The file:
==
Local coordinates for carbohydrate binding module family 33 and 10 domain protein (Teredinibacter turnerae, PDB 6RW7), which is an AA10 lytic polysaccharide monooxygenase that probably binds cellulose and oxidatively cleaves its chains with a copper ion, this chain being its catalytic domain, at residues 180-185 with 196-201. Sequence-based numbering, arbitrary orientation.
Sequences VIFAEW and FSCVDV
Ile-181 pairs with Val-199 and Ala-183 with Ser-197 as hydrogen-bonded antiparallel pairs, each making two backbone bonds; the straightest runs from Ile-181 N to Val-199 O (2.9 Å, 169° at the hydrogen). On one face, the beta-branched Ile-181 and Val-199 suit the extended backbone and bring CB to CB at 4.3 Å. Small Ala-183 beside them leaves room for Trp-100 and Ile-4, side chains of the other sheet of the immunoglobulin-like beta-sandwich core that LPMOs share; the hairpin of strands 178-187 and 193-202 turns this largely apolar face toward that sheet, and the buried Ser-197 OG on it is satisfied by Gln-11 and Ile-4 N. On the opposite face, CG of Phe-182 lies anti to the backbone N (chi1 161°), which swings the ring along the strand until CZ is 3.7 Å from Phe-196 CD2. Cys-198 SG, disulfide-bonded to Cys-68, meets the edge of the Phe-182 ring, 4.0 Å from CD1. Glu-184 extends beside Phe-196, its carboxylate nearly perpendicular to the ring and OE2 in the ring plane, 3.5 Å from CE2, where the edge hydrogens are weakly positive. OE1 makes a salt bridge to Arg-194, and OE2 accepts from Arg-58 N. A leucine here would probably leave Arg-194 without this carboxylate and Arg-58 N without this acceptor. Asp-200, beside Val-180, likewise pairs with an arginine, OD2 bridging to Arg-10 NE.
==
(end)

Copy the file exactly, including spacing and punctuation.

Local coordinates for carbohydrate binding module family 33 and 10 domain protein (Teredinibacter turnerae, PDB 6RW7), which is an AA10 lytic polysaccharide monooxygenase that probably binds cellulose and oxidatively cleaves its chains with a copper ion, this chain being its catalytic domain, at residues 180-185 with 196-201. Sequence-based numbering, arbitrary orientation.
Sequences VIFAEW and FSCVDV
Ile-181 pairs with Val-199 and Ala-183 with Ser-197 as hydrogen-bonded antiparallel pairs, each making two backbone bonds; the straightest runs from Ile-181 N to Val-199 O (2.9 Å, 169° at the hydrogen). On one face, the beta-branched Ile-181 and Val-199 suit the extended backbone and bring CB to CB at 4.3 Å. Small Ala-183 beside them leaves room for Trp-100 and Ile-4, side chains of the other sheet of the immunoglobulin-like beta-sandwich core that LPMOs share; the hairpin of strands 178-187 and 193-202 turns this largely apolar face toward that sheet, and the buried Ser-197 OG on it is satisfied by Gln-11 and Ile-4 N. On the opposite face, CG of Phe-182 lies anti to the backbone N (chi1 161°), which swings the ring along the strand until CZ is 3.7 Å from Phe-196 CD2. Cys-198 SG, disulfide-bonded to Cys-68, meets the edge of the Phe-182 ring, 4.0 Å from CD1. Glu-184 extends beside Phe-196, its carboxylate nearly perpendicular to the ring and OE2 in the ring plane, 3.5 Å from CE2, where the edge hydrogens are weakly positive. OE1 makes a salt bridge to Arg-194, and OE2 accepts from Arg-58 N. A leucine here would probably leave Arg-194 without this carboxylate and Arg-58 N without this acceptor. Asp-200, beside Val-180, likewise pairs with an arginine, OD2 bridging to Arg-10 NE.